So Angie Writes – Life's A Challenge, So Angie Writes!

So Angie Writes – Life's A Challenge, So Angie Writes!

Trauma Recovery – Shame Resilience – Self-Compassion – Coping With Chronic Pain

Monday Mantra – Deconstructing Harmful Beliefs (Shame)

October 26, 2015 | 6 Comments

Monday Mantra - Deconstructing Harmful Beliefs (Shame) by
Today I woke late, and trudged downstairs to a messy kitchen.

“This place is a mess. It should be clean. Why can’t I get it clean? I’m home all the time, so why isn’t it clean? I am lazy and incompetent. I suck at homemaking. I suck at life.”

Readers, how did that make you feel, to read what went through my head this morning? Did you wince at the judgement? Recognize the shame? Did you relate?

Mondays are a good time to revisit intentions. Intentions are value-based. I value a healthy life, full of communication and connection. To support that value, I am committed to shame resilience.

The shame messages in my head sound like me, but it’s important to know that shame begins outside of us, usually early on. Think parents and teachers (no judgement, parents and teachers! I am a parent and was a teacher and a para, and I KNOW most of us are doing our best!). Later in life, we have lovers and partners, and ex-lovers and ex-partners, who add shame stories to our loop. We also have bosses and friends, and ex-friends and enemies, and let’s not forget we live under an umbrella of cultural myths, societal norms, and media lies. We’re fucked! 

Except we aren’t.

Once we learn what shame is (the painful feeling of being unworthy of love and belonging) we can begin to recognize it in our internal dialogues, and start breaking it down. One way I am building shame resilience is by being willing to work at deconstructing faulty thinking and harmful beliefs (i.e. shame messages).

A messy kitchen is a shame trigger for me, but this voice in my head about sucking at life because my kitchen is messy didn’t come from me. Where did it come from? A few places, including several T.V. shows. When I realize “I suck” isn’t something I came up with, it opens the possibility for healing. There is now a chance that this message isn’t true. There’s now an opportunity for me to believe something different, something healthier, something like…

“Wowza! The kitchen is a mess. We cooked a great meal last night, and relaxed afterward. We chose playing over cleaning. I might need some help getting this cleaned up today.”

Oh my stars! That narrative feels loads better in my brain and body! I just took a deep breath, and I let it out again! Amazing!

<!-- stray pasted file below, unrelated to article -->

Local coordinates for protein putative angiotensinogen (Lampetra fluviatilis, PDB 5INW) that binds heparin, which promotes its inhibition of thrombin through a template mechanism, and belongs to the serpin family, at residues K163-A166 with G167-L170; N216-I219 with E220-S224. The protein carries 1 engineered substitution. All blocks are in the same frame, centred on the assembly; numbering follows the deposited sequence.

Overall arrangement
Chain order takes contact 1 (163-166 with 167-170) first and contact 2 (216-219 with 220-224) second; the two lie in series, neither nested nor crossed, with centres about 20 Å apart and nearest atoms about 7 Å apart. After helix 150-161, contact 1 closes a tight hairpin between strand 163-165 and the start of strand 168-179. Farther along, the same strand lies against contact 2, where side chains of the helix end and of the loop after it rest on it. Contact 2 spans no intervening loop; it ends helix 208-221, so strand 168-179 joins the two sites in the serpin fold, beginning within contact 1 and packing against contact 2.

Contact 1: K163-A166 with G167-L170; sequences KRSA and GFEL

I am committed to a shame-resilient life, full of communication and connection. I choose to tune into the shame messages that keep me from living my values. I am willing to deconstruct my faulty thinking and harmful beliefs, today, and every day.

Thanks for reading. I’m always willing to discuss shame with you, and hold space with you, as we work to build resilience. <3

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6 people are talking about “Monday Mantra – Deconstructing Harmful Beliefs (Shame)

  1. Very well written. I have my own shame demons, and yes a messy house and messy kitchen is one of them too. It’s been drilled into our minds for centuries that the woman is the creator of a home. Fuck it. I cook everyday home-made meals and there is always pile of dishes, but we eat healthy and the meals are nice and I am not defined by how my house stands in comparison to others. And yet I still get an anxiety panic driven by shame when somebody unannounced rings the bell and the house is a mess. I am scared of being judged. I guess I need to let it go. Thank you for your article, it inspired me ;).

    • Angie

      Fuck it, indeed! 😀 Thank you for adding your voice and shame experiences to this space. I am grateful. Knowing that a messy house is one of my shame triggers is helping me become more shame-resilient. I am also affected by rushing around, and my parenting, and by having strong emotions and crying in front of people. Oh, also I’m triggered by chronic pain flare days. Oh my! Shame runs deep and wide in my life. It’s hard, but thankfully there are strategies I can use to become healthier. Speaking out here is one of them, and you speaking back with empathy and “me too!” is another. So thank you. <3

  2. I’ve been working through similar things actually on the same topic! I’ve been dealing with a lot of shame over having a lot of fatigue when I’ve been home. Being mostly in remission for most of my issues I am still holding my body to old standards. It takes a minute to back away and recognize that despite being very sick A LOT, and on tons of meds I’m kicking butt at work, and pulling my own weight in other ways. It is so easy to fall into shame talk, you crystallized it very well.

    • Angie

      I know that your work helps many people, and your blog posts as well. I appreciate you. These shame feelings and stories are so hard to contend with. I like what you say about backing away. It sounds like a way I want to practice mindfulness, by backing up, and distancing myself from the narrative, and taking a moment. Thank you for that. I’m wishing you well.

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